This is a short excerpt from my novel of Sri Lanka, "The Longest Tweet." Part of this novel is how design can be perverted for nefarious purposes. On the other hand, well-intentioned design may have unintended consequences.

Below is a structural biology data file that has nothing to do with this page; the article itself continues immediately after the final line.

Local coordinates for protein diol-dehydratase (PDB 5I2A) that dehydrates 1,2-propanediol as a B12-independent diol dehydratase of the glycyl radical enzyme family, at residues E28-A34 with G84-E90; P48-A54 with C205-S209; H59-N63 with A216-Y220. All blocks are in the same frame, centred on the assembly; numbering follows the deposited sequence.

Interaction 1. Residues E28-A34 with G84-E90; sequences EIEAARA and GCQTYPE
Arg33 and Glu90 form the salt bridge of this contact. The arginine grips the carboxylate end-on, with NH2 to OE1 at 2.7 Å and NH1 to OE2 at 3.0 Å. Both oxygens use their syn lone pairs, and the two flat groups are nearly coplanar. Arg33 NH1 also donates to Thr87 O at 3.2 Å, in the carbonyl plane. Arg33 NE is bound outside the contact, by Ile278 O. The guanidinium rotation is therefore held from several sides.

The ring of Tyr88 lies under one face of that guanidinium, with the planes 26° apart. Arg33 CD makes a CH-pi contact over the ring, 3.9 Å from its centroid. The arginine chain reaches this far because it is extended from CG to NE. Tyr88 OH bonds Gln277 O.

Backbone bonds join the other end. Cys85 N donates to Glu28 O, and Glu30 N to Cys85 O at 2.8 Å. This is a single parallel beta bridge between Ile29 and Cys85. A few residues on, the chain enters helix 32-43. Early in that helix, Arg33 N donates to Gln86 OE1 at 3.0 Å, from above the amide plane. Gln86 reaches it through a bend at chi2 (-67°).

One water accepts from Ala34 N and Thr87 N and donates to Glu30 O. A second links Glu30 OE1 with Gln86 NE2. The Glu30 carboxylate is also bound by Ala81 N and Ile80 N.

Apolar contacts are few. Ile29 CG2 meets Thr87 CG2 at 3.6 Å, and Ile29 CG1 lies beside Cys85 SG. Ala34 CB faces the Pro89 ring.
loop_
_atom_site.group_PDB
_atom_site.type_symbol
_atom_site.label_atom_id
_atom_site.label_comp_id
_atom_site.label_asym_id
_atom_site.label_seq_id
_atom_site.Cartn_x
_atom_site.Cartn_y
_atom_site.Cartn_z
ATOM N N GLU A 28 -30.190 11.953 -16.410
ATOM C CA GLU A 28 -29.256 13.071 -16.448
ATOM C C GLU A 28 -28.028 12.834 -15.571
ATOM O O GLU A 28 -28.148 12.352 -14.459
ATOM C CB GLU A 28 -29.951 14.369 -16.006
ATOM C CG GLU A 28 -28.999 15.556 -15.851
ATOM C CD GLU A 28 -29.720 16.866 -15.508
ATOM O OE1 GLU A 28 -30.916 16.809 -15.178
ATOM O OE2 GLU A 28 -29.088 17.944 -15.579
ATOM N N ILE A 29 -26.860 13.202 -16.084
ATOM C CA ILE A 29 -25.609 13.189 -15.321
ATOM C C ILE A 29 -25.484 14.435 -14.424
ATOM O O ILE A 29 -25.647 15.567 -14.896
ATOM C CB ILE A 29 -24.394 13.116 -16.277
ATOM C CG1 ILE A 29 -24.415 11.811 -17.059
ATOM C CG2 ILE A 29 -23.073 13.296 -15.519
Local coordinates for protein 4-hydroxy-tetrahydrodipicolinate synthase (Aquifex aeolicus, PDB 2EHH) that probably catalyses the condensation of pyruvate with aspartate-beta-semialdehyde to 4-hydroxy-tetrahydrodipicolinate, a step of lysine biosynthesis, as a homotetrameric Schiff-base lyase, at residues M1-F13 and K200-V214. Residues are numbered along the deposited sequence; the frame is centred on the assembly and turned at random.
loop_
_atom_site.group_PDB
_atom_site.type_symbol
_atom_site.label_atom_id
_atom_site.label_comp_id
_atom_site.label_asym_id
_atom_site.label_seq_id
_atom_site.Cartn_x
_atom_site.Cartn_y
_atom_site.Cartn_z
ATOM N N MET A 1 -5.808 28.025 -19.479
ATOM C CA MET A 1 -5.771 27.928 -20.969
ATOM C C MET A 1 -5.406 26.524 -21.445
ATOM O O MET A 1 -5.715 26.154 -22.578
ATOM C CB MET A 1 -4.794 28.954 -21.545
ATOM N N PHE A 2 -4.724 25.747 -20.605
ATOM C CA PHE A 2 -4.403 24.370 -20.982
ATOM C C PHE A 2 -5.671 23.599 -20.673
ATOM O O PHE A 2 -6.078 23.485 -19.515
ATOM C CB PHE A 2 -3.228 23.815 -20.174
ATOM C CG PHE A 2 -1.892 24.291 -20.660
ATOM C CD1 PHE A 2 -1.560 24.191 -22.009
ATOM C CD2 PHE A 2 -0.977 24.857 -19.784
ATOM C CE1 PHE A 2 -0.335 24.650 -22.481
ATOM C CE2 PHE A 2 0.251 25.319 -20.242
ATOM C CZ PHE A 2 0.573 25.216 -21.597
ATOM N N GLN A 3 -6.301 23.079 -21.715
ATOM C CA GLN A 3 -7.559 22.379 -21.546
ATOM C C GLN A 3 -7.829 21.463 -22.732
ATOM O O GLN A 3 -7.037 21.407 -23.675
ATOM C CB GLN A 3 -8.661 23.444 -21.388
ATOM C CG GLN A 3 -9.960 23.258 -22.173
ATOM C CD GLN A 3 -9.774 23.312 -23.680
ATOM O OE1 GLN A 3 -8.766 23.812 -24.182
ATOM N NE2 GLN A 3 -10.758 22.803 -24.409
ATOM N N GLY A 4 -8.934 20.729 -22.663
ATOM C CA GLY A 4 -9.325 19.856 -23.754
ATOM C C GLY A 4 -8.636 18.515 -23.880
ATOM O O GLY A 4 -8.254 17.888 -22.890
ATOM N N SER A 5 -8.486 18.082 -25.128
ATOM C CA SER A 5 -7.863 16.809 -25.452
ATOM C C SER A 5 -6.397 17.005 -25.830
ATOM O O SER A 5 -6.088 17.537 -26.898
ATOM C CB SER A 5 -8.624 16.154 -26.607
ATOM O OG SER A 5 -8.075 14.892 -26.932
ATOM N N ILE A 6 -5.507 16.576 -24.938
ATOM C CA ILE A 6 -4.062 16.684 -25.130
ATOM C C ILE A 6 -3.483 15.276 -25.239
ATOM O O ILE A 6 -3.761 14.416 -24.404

Tank design obsessed me. I wrote about it, vaguely, for years. Wrote about it in notes and posts, in short essays, in emails, in applications. How did these beautiful bodies of water come to persist over time, serving the descendants of ancestors dim in the smoky past? How did the tanks evolve so that nature was incorporated into them, their bodies an organ in the forest, with which they were one, they themselves composed of organs, valves, circulations, inlets and outlets? Were they seen as human-like to their builders? Were they godlike? Their names, their legends, their shapes. Did it occur to me to ask how they came to be? Only vaguely. And the questions were answered with the vague fabric of gossamer tales. Pregnant goats, bells round their necks, lowest spot and all that. Mythologies within mythologies embodied in a mythological landscape. The landscape as self-sculpture of the community, a model of the nation.